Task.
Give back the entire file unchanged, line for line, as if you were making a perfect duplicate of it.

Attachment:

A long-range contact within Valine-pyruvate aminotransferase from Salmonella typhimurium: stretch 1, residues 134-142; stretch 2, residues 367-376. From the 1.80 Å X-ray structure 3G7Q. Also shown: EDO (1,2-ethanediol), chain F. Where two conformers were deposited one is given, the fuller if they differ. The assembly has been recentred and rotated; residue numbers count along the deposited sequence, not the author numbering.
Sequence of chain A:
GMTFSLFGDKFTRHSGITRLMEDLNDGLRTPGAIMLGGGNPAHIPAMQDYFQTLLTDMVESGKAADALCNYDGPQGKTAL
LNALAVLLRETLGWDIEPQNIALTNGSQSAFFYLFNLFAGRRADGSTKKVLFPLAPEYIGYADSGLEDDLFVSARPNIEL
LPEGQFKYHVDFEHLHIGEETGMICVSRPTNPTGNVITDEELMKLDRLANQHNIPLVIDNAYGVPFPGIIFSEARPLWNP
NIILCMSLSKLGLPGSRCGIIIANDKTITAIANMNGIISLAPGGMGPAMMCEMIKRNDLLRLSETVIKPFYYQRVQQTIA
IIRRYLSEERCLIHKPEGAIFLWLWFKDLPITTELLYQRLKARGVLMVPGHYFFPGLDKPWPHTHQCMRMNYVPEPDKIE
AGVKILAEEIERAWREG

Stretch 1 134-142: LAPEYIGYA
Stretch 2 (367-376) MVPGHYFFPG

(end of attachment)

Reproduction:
A long-range contact within Valine-pyruvate aminotransferase from Salmonella typhimurium: stretch 1, residues 134-142; stretch 2, residues 367-376. From the 1.80 Å X-ray structure 3G7Q. Also shown: EDO (1,2-ethanediol), chain F. Where two conformers were deposited one is given, the fuller if they differ. The assembly has been recentred and rotated; residue numbers count along the deposited sequence, not the author numbering.
Sequence of chain A:
GMTFSLFGDKFTRHSGITRLMEDLNDGLRTPGAIMLGGGNPAHIPAMQDYFQTLLTDMVESGKAADALCNYDGPQGKTAL
LNALAVLLRETLGWDIEPQNIALTNGSQSAFFYLFNLFAGRRADGSTKKVLFPLAPEYIGYADSGLEDDLFVSARPNIEL
LPEGQFKYHVDFEHLHIGEETGMICVSRPTNPTGNVITDEELMKLDRLANQHNIPLVIDNAYGVPFPGIIFSEARPLWNP
NIILCMSLSKLGLPGSRCGIIIANDKTITAIANMNGIISLAPGGMGPAMMCEMIKRNDLLRLSETVIKPFYYQRVQQTIA
IIRRYLSEERCLIHKPEGAIFLWLWFKDLPITTELLYQRLKARGVLMVPGHYFFPGLDKPWPHTHQCMRMNYVPEPDKIE
AGVKILAEEIERAWREG

Stretch 1 134-142: LAPEYIGYA
Stretch 2 (367-376) MVPGHYFFPG